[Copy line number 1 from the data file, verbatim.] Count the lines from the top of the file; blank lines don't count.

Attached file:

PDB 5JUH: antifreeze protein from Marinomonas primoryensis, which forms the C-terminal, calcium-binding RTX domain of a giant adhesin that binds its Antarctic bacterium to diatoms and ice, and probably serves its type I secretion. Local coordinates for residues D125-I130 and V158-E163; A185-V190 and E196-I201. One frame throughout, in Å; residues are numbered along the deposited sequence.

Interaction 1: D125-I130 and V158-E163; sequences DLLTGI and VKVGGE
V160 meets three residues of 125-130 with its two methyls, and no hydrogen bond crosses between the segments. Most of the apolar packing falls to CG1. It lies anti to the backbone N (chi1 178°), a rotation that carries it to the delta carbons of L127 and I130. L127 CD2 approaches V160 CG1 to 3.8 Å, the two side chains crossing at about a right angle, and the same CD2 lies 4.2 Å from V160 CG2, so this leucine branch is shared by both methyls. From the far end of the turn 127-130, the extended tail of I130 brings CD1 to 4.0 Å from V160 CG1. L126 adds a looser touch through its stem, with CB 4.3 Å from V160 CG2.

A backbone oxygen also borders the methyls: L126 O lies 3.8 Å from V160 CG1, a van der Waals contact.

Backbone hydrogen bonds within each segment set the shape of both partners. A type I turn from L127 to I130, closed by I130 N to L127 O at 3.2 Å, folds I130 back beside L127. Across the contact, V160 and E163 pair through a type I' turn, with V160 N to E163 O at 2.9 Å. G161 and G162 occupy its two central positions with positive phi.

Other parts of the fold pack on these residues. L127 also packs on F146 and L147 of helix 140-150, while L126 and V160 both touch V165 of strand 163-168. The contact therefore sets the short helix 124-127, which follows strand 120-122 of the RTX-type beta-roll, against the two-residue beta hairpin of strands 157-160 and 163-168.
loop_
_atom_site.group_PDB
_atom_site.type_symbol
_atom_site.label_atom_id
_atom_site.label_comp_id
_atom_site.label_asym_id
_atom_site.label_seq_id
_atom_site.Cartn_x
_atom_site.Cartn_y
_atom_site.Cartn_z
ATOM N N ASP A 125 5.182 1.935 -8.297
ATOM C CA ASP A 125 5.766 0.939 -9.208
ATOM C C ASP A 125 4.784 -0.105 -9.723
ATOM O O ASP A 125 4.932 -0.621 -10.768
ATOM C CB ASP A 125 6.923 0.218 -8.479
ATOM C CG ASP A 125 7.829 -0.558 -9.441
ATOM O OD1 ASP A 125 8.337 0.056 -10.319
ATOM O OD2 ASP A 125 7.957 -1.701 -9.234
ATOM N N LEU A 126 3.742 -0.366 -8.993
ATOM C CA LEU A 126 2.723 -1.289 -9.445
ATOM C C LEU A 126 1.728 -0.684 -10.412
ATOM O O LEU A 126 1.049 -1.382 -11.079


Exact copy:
PDB 5JUH: antifreeze protein from Marinomonas primoryensis, which forms the C-terminal, calcium-binding RTX domain of a giant adhesin that binds its Antarctic bacterium to diatoms and ice, and probably serves its type I secretion. Local coordinates for residues D125-I130 and V158-E163; A185-V190 and E196-I201. One frame throughout, in Å; residues are numbered along the deposited sequence.